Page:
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View synonyms for blamable

blamable

or blame·a·ble

[ bley-muh-buhl ]

adjective

  1. deserving blame; censurable.


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Other Words From

  • blama·bly adverb
  • non·blama·ble adjective
  • non·blama·ble·ness noun
  • non·blama·bly adverb
  • un·blama·ble adjective
  • un·blama·ble·ness noun
  • un·blama·bly adverb

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Word History and Origins

Origin of blamable1

Middle English word dating back to 1350–1400; blame, -able

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Example Sentences

If God put a beggar on horseback, would the horse be blamable for galloping to Monte Carlo?

Violence and excitement, perhaps, differing altogether from what I felt, are no less blamable.

I choose to know the whole truth; I am a man who can hear it and keep silence about your enterprise, however blamable it maybe.

It being impossible not to condemn evil, all the commentators discussed the question, What is blamable and what is not blamable?

But though we think the conduct of the Regicides blamable, that of Milton appears to us in a very different light.

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More About Blamable

What does blamable mean?

Blamable is used to describe someone or something that deserves to be blamed for something negative that has happened. It can also be spelled blameable.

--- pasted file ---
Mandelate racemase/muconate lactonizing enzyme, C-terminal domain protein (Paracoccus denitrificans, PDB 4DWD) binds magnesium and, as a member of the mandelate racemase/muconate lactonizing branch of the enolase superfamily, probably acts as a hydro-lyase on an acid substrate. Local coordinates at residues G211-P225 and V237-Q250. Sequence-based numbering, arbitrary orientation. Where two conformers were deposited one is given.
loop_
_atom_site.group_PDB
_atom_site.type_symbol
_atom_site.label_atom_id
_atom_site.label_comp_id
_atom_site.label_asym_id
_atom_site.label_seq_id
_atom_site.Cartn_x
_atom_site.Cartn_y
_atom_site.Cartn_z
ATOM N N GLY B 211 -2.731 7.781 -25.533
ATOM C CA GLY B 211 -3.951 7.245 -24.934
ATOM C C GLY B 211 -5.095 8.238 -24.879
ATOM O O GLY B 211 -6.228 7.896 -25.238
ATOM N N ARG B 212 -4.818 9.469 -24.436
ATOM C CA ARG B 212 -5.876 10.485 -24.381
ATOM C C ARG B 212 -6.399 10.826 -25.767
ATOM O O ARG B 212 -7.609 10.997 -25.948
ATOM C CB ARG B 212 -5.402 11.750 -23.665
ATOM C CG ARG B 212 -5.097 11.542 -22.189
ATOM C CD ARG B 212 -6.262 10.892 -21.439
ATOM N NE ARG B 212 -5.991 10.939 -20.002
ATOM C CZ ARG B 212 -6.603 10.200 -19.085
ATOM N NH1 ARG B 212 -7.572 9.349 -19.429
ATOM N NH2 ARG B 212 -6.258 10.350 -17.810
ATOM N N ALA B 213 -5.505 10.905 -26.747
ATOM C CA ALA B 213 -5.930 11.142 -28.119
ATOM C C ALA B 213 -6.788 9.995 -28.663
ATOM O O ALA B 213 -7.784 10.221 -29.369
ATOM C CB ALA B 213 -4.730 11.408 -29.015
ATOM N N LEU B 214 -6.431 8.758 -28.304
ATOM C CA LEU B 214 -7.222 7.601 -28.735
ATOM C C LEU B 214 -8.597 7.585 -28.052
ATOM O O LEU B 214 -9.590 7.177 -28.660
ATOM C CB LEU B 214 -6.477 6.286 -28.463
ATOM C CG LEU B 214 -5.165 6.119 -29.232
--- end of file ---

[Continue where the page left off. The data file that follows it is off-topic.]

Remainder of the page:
The word blameworthy means the same thing and is more commonly used. Another synonym is blameful.

To blame someone for something is to accuse them of having caused it or to hold them responsible for it. The word blame is always used in the context of something bad that happened—you don’t blame someone for something good. However, when someone is blamed for something, it doesn’t mean they are guilty of it—it simply means they are being accused of being guilty of it.

The word blame can also be used as a noun referring to the responsibility for something negative that happened. This is how the word is used in the phrase assign blame. As a noun, blame can also mean the disapproval, condemnation, or criticism for something bad that happened, as in He deserves most of the blame for the loss.

Calling a person blamable indicates the belief that they are responsible for what happened and that they should receive the criticism for having caused it.

Example: Those who participated in the fraud should be held responsible, but those who knew about it and did nothing are also blamable.

Where does blamable come from?

The first records of the word blamable come from the 1300s. Blame comes from the Late Latin blasphēmāre, meaning “to blaspheme” (“to speak in a disrespectful way about God or other things considered sacred”).

The opposite of blamable is blameless, which is used to describe someone who hasn’t done anything wrong—they haven’t done anything to be blamed for.

Did you know … ?

What are some other forms related to blamable?

  • blameable (alternate spelling)
  • nonblamable (adjective)
  • blame (verb, noun)

What are some synonyms for blamable?

What are some words that share a root or word element with blamable

 

 

 

What are some words that often get used in discussing blamable?

 

 

How is blamable used in real life?

Blamable is always used in negative contexts. It’s most often used in serious situations, such as those involving a crime or other serious wrongdoing.

Try using blamable!

Is blamable used correctly in the following sentence?

“They are equally blamable and deserve the same punishment.”

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